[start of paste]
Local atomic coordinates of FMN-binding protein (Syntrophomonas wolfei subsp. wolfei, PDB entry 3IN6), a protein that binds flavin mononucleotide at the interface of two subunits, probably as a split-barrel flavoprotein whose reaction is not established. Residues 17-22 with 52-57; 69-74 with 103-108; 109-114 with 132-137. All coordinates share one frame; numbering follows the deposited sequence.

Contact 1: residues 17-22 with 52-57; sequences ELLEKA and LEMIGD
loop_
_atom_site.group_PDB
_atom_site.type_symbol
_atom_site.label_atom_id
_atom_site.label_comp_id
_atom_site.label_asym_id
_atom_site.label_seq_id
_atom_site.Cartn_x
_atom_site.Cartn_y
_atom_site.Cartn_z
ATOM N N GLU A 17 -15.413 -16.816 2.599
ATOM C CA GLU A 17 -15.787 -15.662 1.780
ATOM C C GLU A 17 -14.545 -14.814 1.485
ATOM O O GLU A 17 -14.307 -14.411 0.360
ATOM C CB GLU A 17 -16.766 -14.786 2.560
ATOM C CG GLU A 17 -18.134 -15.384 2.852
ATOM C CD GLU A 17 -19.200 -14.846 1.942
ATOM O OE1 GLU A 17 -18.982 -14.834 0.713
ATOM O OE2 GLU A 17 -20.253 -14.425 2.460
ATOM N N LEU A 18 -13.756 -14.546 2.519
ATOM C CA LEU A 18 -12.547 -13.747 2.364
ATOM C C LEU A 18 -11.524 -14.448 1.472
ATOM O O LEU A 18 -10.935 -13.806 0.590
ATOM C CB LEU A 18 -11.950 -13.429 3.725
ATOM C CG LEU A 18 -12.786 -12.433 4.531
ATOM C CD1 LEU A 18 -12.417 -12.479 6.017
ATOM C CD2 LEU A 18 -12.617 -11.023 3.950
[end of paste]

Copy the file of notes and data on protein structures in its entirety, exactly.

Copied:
Local atomic coordinates of FMN-binding protein (Syntrophomonas wolfei subsp. wolfei, PDB entry 3IN6), a protein that binds flavin mononucleotide at the interface of two subunits, probably as a split-barrel flavoprotein whose reaction is not established. Residues 17-22 with 52-57; 69-74 with 103-108; 109-114 with 132-137. All coordinates share one frame; numbering follows the deposited sequence.

Contact 1: residues 17-22 with 52-57; sequences ELLEKA and LEMIGD
loop_
_atom_site.group_PDB
_atom_site.type_symbol
_atom_site.label_atom_id
_atom_site.label_comp_id
_atom_site.label_asym_id
_atom_site.label_seq_id
_atom_site.Cartn_x
_atom_site.Cartn_y
_atom_site.Cartn_z
ATOM N N GLU A 17 -15.413 -16.816 2.599
ATOM C CA GLU A 17 -15.787 -15.662 1.780
ATOM C C GLU A 17 -14.545 -14.814 1.485
ATOM O O GLU A 17 -14.307 -14.411 0.360
ATOM C CB GLU A 17 -16.766 -14.786 2.560
ATOM C CG GLU A 17 -18.134 -15.384 2.852
ATOM C CD GLU A 17 -19.200 -14.846 1.942
ATOM O OE1 GLU A 17 -18.982 -14.834 0.713
ATOM O OE2 GLU A 17 -20.253 -14.425 2.460
ATOM N N LEU A 18 -13.756 -14.546 2.519
ATOM C CA LEU A 18 -12.547 -13.747 2.364
ATOM C C LEU A 18 -11.524 -14.448 1.472
ATOM O O LEU A 18 -10.935 -13.806 0.590
ATOM C CB LEU A 18 -11.950 -13.429 3.725
ATOM C CG LEU A 18 -12.786 -12.433 4.531
ATOM C CD1 LEU A 18 -12.417 -12.479 6.017
ATOM C CD2 LEU A 18 -12.617 -11.023 3.950